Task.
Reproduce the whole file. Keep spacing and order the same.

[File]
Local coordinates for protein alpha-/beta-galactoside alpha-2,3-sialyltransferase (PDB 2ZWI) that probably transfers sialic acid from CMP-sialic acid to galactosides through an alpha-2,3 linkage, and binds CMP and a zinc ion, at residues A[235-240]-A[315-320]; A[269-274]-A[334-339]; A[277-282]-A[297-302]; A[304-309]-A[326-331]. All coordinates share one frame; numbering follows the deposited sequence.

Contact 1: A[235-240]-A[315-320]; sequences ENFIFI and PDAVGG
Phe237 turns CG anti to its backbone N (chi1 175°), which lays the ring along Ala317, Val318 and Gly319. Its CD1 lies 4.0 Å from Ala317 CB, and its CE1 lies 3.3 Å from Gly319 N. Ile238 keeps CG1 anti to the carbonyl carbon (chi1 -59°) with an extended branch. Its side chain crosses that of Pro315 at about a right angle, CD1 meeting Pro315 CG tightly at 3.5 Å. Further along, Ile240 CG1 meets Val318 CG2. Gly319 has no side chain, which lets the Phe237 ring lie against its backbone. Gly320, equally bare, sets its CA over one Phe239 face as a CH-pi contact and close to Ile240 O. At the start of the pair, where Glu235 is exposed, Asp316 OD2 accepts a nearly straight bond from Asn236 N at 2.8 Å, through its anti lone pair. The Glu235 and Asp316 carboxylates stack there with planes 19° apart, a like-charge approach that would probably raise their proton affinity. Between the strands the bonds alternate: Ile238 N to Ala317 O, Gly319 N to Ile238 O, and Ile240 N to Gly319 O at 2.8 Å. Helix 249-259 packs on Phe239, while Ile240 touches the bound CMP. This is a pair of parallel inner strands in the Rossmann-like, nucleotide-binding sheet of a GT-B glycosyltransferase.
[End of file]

Local coordinates for protein alpha-/beta-galactoside alpha-2,3-sialyltransferase (PDB 2ZWI) that probably transfers sialic acid from CMP-sialic acid to galactosides through an alpha-2,3 linkage, and binds CMP and a zinc ion, at residues A[235-240]-A[315-320]; A[269-274]-A[334-339]; A[277-282]-A[297-302]; A[304-309]-A[326-331]. All coordinates share one frame; numbering follows the deposited sequence.

Contact 1: A[235-240]-A[315-320]; sequences ENFIFI and PDAVGG
Phe237 turns CG anti to its backbone N (chi1 175°), which lays the ring along Ala317, Val318 and Gly319. Its CD1 lies 4.0 Å from Ala317 CB, and its CE1 lies 3.3 Å from Gly319 N. Ile238 keeps CG1 anti to the carbonyl carbon (chi1 -59°) with an extended branch. Its side chain crosses that of Pro315 at about a right angle, CD1 meeting Pro315 CG tightly at 3.5 Å. Further along, Ile240 CG1 meets Val318 CG2. Gly319 has no side chain, which lets the Phe237 ring lie against its backbone. Gly320, equally bare, sets its CA over one Phe239 face as a CH-pi contact and close to Ile240 O. At the start of the pair, where Glu235 is exposed, Asp316 OD2 accepts a nearly straight bond from Asn236 N at 2.8 Å, through its anti lone pair. The Glu235 and Asp316 carboxylates stack there with planes 19° apart, a like-charge approach that would probably raise their proton affinity. Between the strands the bonds alternate: Ile238 N to Ala317 O, Gly319 N to Ile238 O, and Ile240 N to Gly319 O at 2.8 Å. Helix 249-259 packs on Phe239, while Ile240 touches the bound CMP. This is a pair of parallel inner strands in the Rossmann-like, nucleotide-binding sheet of a GT-B glycosyltransferase.